Intraoperative hemostasis should be performed with great caution because bleeding is a huge enemy of patient safety during surgery. Tranexamic acid is a lysine synthetic derivate that inhibits fibrinolysis and diminishes the bleeding by blocking the five lysine-binding sites for plasminogen. The authors compare the efficacy of tranexamic acid versus placebo as a hemostatic agent in liposculpture procedures.
The authors conducted a multicenter, double-blind, randomized, controlled clinical trial in patients who were scheduled for liposculpture in three plastic surgery centers (Colombia and Mexico) between January of 2019 and February of 2020. One hundred forty-one patients were randomly assigned into three groups: intravenous (1 g of tranexamic acid), subcutaneous (1 g of tranexamic acid), and placebo (normal saline). Forty-seven patients were assigned to each group. There were 30 male patients and 111 female patients. The main outcome was to evaluate the amount of postoperative bleeding between groups. The primary outcome was measured by the hemoglobin point loss at day 1 (preoperative hemoglobin minus hemoglobin at day 1 postoperatively) and the hemoglobin (in milligrams per deciliter) point loss at day 5 (preoperative hemoglobin minus hemoglobin at day 5 postoperatively).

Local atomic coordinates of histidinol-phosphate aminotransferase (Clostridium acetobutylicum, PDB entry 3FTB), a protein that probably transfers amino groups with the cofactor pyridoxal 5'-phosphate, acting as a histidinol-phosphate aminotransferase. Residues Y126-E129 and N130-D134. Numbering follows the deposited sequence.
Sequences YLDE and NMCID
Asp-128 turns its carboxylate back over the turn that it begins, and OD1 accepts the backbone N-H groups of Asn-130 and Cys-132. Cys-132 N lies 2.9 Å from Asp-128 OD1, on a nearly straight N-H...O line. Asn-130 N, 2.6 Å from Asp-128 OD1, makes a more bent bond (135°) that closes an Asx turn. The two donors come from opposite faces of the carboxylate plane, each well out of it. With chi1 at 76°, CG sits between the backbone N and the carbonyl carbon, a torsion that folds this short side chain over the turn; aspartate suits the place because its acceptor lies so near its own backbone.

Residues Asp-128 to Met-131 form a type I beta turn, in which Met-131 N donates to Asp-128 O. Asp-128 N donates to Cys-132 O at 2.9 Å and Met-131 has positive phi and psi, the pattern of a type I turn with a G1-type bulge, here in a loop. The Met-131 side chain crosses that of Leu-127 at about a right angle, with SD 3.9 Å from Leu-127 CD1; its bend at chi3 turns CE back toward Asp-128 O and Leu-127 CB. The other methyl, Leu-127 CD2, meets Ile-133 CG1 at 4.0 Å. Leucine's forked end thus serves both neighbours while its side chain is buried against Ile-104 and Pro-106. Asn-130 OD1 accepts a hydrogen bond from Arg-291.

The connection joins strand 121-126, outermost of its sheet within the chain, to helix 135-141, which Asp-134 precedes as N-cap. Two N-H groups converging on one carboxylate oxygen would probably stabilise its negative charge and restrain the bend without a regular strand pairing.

The authors found the intravenous intervention group to have a greater hemoglobin level than the other two groups on both the first postoperative day (p = 0.0001) and the fifth postoperative day (p = 0.001). There were no statistical differences in hemoglobin values between the placebo and the subcutaneous intervention groups.
Intravenous tranexamic acid is a good therapeutic choice to implement on liposculpture procedures to decrease postoperative bleeding.
Clinical Relevance Statement:
The preoperative use of intravenous tranexamic acid not only decreases the bleeding rate after liposuction procedures, but also allows greater lipoaspirate volumes when performing high-definition liposculpture. Further studies are required to support the effectiveness of tranexamic acid within the infiltration solution.
CLINICAL QUESTION/LEVEL OF EVIDENCE:
Hoyos, Alfredo E. M.D.; Duran, Héctor M.D.; Cardenas-Camarena, Lazaro M.D.; Bayter, Jorge E. M.D.; Cala, Laura M.D.; Perez, Mauricio M.D.; Lopez, Alejandro M.D.; Talleri, Giancarlo M.D.; Domínguez-Millan, Rodrigo M.D.; Mogollon, Ivan R. M.D